True and for some its useful. Even more will be a display technology that actually allows the ability to alter the true chromaticity. By then of course, sRGB may go the way of the dodo bird (if we're lucky).

The other issue is the granularity of editing on a high gamut display that's been discussed here in the past. If you're working on very subtle imagery that falls within the sRGB gamut, setting this wide gamut display into "sRGB" doesn't solve that issue whereby the differences in deltaE between two Neighbor levels is still farther than on a true sRGB device.
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« Reply #45 on: April 20, 2008, 10:59:24 AM »
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The other issue is the granularity of editing on a high gamut display that's been discussed here in the past. If you're working on very subtle imagery that falls within the sRGB gamut, setting this wide gamut display into "sRGB" doesn't solve that issue whereby the differences in deltaE between two Neighbor levels is still farther than on a true sRGB device.
[a href=\"index.php?act=findpost&pid=190768\"][{POST_SNAPBACK}][/a]

I haven't seen this as a problem and likely never will. I shoot mostly architectural interiors and exteriors.  When editing images, I am just trying to get an overall nice look.  There is no way I actually know exactly what the colors of the scene are once I leave.  I am just relying on my monitor calibration, white balance and overall methodolgy to establish a standard and maintain consistency.

Eventually all of this high gamut and color management will work out.  I've got to say that everything seems fine for me at this point.  I do have a 10 bit per color graphics card but can't make use of it yet. (And the NEC 2690 is just 8 bits as is the software.)  

I used to share a studio with a photographer who did exacting digital product photography.  He had a prepress expert who would convert images to CMYK and then fine tune the colors by looking at the CMYK numbers and comparing them to the actual products.   They had a high end CRT monitor but he didn't rely on it at all. I really don't know how he did it.  And Robert Bagby, my instructor for color printing at RIT somehow could look at a color negative and tell you how to print it.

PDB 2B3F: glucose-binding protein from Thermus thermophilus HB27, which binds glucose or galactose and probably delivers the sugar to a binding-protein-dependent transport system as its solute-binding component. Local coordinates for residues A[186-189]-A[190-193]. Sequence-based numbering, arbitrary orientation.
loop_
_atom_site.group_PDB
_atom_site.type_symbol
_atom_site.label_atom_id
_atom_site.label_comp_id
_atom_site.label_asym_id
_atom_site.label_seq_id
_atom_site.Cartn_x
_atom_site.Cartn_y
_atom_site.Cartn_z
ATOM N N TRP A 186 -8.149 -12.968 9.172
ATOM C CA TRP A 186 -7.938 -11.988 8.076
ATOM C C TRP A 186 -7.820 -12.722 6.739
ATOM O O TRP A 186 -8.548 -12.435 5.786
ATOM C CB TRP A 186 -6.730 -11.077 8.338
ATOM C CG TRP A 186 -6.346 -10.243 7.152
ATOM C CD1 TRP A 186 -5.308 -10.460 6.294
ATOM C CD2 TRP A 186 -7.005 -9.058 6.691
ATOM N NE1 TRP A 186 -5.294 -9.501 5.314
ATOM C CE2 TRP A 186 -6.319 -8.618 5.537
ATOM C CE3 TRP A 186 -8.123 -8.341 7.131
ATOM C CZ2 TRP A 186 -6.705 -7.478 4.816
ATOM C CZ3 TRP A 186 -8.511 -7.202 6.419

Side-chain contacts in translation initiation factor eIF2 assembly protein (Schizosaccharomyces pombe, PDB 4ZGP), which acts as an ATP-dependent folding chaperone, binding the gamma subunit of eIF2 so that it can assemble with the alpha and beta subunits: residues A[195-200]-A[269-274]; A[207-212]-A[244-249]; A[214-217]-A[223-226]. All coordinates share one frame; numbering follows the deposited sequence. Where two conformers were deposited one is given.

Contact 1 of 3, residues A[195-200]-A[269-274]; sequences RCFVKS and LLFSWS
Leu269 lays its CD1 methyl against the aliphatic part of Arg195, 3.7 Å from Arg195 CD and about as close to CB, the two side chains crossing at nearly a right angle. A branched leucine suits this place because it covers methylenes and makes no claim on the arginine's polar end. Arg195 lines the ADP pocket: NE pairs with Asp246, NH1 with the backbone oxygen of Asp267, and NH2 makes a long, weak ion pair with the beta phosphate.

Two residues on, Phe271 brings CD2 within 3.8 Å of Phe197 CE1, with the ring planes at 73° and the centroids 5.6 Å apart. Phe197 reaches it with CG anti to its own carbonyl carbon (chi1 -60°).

Any opinion on scRGB?
« Last Edit: April 20, 2008, 01:54:26 PM by AlanG » Logged

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Nill Toulme
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« Reply #46 on: April 20, 2008, 11:18:09 AM »
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.... (And the NEC 2690 is just 8 bits as it the software.)  ...
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My understanding is that the 2690 (like all the 90uxi series) has 12-bit internal LUTs which are addressed directly by the Spectraview software.  

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digitaldog
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« Reply #47 on: April 20, 2008, 11:57:05 AM »
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I haven't seen this as a problem and likely never will. I shoot mostly architectural interiors and exteriors.  When editing images, I am just trying to get an overall nice look.  There is no way I actually know exactly what the colors of the scene are once I leave.

Its not necessarily the colors of the scene (that's scene referred and by the time you end up editing, its output referred). More so the gamut of the output referred data. If it falls within sRGB and you need to do very subtle editing, its simply more difficult to see these areas on a wider gamut display.